Arrow K. Uncertainty and the welfare economics of medical care. AER. 1963;53(5):941-973.
Garber AM, Phelps CE. Economic foundations of cost-effectiveness analysis. J Health Econ. 1997;16(1):1-31.
Weinstein MC, Stason WB. Foundations of cost-effectiveness analysis for health and medical practices. N Engl J Med. 1977;296(13):716-721.
Drummond MF, O’Brien B, Stoddart GL, Torrance GW. Methods for the economic evaluation of health care programmes. Second Edition ed. Oxford: Oxford University Press; 1997.
Bryan S, Mitton C, Donaldson C. Breaking the addiction to technology adoption. Health Econ. 2014;23(4):379-383.
Hwang J, Christensen CM. Disruptive innovation in health care delivery: a framework for business-model innovation. Health Aff. 2008;27(5):1329-1335.
Humphreys K, Wagner TH, Gage M. If substance use disorder treatment more than offsets its costs, why don’t more medical centers want to provide it? A budget impact analysis in the Veterans Health Administration. J Subst Abuse Treat. 2011;41(3):243-251.
Ettner SL, Huang D, Evans E, et al. Benefit-cost in the California treatment outcome project: does substance abuse treatment “pay for itself”? Health Serv Res. 2006;41(1):192-213.
Basu A. Estimating Costs and Valuations of Non-Health Benefits in Cost-Effectiveness Analysis In: Neumann P, Sanders G, Russell LB, Siegel JE, Ganiats TG, eds. Cost-Effectiveness in Health and Medicine. Oxford University Press; 2016.
Barnett PG. An improved set of standards for finding cost for cost-effectiveness analysis. Med Care. 2009;47(7 Suppl 1):S82-88.
Kaplan RS, Porter ME. How to solve the cost crisis in health care. Harv Bus Rev. 2011;89(9):46-52, 54, 56-61 passim.
Adang EM, Wensing M. Economic barriers to implementation of innovations in health care: is the long run-short run efficiency discrepancy a paradox? Health Policy. 2008;88(2-3):236-242.
Valdmanis VG, Rosko MD, Mutter RL. Hospital quality, efficiency, and input slack differentials. Health Serv Res. 2008;43(5 Pt 2):1830-1848.
Bloom N, Van Reenen J. Measuring and Explaining Management Practices Across Firms and Countries. Q J Econ. 2007;122(4):1351-1408.
Neumann PJ, Stone PW, Chapman RH, Sandberg EA, Bell CM. The quality of reporting in published cost-utility analyses, 1976-1997. Ann Intern Med. 2000;132(12):964-972.
Mauskopf J, Sullivan S, Annemans L. Principles of Good Practice for Budget Impact Analysis: Report of the ISPOR Task Force on Good Research Practices – Budget Impact Analysis. Value Health. 2007;10:336-347.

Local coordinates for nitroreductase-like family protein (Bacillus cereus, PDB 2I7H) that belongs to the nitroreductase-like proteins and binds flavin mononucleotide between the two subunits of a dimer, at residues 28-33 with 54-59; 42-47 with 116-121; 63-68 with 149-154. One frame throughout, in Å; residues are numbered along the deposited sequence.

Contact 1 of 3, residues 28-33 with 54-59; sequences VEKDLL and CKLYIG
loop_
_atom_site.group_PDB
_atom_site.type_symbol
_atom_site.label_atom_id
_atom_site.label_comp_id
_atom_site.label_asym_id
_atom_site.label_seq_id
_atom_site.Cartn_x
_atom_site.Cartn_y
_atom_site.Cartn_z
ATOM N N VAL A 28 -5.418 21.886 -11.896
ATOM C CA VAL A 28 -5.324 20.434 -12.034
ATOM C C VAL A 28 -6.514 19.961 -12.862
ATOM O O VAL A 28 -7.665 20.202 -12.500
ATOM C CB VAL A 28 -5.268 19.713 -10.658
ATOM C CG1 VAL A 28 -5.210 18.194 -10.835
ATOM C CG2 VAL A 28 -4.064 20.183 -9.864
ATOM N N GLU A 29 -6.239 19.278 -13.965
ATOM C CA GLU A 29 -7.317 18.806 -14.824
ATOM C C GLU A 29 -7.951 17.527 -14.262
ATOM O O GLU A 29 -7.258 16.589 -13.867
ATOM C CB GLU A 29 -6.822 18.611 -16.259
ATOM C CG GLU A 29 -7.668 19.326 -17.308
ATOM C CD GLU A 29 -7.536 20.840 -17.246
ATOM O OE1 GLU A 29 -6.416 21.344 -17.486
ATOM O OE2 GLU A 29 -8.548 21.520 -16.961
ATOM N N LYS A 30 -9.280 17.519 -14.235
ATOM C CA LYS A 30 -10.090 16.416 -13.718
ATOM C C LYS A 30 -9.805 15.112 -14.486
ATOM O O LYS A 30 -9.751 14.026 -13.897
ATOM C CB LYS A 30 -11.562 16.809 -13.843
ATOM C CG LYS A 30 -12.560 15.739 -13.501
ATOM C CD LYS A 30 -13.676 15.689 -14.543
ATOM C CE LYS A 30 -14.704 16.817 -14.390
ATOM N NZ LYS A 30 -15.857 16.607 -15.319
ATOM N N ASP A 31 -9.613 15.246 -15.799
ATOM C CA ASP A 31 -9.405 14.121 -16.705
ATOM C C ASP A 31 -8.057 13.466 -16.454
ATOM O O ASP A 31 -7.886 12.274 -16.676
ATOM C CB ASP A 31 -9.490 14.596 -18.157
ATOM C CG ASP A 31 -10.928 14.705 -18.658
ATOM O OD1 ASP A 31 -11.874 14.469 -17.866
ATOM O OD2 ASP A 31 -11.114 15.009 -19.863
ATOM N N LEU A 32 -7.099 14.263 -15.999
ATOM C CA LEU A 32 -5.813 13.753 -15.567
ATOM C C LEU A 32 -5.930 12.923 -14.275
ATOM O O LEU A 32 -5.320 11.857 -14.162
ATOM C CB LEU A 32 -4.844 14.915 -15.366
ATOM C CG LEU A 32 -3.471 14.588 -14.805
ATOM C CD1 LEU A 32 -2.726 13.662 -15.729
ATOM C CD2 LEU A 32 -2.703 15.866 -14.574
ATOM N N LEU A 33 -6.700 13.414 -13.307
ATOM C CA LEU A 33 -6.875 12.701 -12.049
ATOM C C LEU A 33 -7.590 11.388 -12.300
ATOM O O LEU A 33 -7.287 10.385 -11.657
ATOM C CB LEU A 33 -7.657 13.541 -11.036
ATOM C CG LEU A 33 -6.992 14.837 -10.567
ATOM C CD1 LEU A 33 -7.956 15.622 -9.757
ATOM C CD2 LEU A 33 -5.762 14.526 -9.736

Sullivan SD, Mauskopf JA, Augustovski F, et al. Budget impact analysis-principles of good practice: report of the ISPOR 2012 Budget Impact Analysis Good Practice II Task Force. Value Health. 2014;17(1):5-14.
Roberts SLE, Healey A, Sevdalis N. Use of health economic evaluation in the implementation and improvement science fields-a systematic literature review. Implement Sci. 2019;14(1):72.
Reeves P, Edmunds K, Searles A, Wiggers J. Economic evaluations of public health implementation-interventions: a systematic review and guideline for practice. Public Health. 2019;169:101-113.
Dopp AR, Mundey P, Beasley LO, Silovsky JF, Eisenberg D. Mixed-method approaches to strengthen economic evaluations in implementation research. Implement Sci. 2019;14(1):2.
Smith M, Saunders R, Stuckhardt L, McGinnis JM, eds. Best Care at Lower Cost: The Path to Continuously Learning Health Care in America. Washington, D.C.: The National Academies Press; 2012. Institute of Medicine, ed.
I thank Angela So for her comments and suggestions. This paper was based on a presentation made on June 3, 2019, to the Cost and Implementation working group.
Funding was provided by the VA Department of Veterans Affairs to Todd Wagner through a Research Career Scientist Award (RCS 17-154).
Conflict of Interest
The author declares that he does not have a conflict of interest
Springer Nature remains neutral with regard to jurisdictional claims in published maps and institutional affiliations.
About this article
Cite this article
Wagner, T.H. Rethinking How We Measure Costs in Implementation Research. J GEN INTERN MED 35, 870–874 (2020). https://doi.org/10.1007/s11606-020-06104-6
- costs and cost analysis
- cost-benefit analysis
- economic models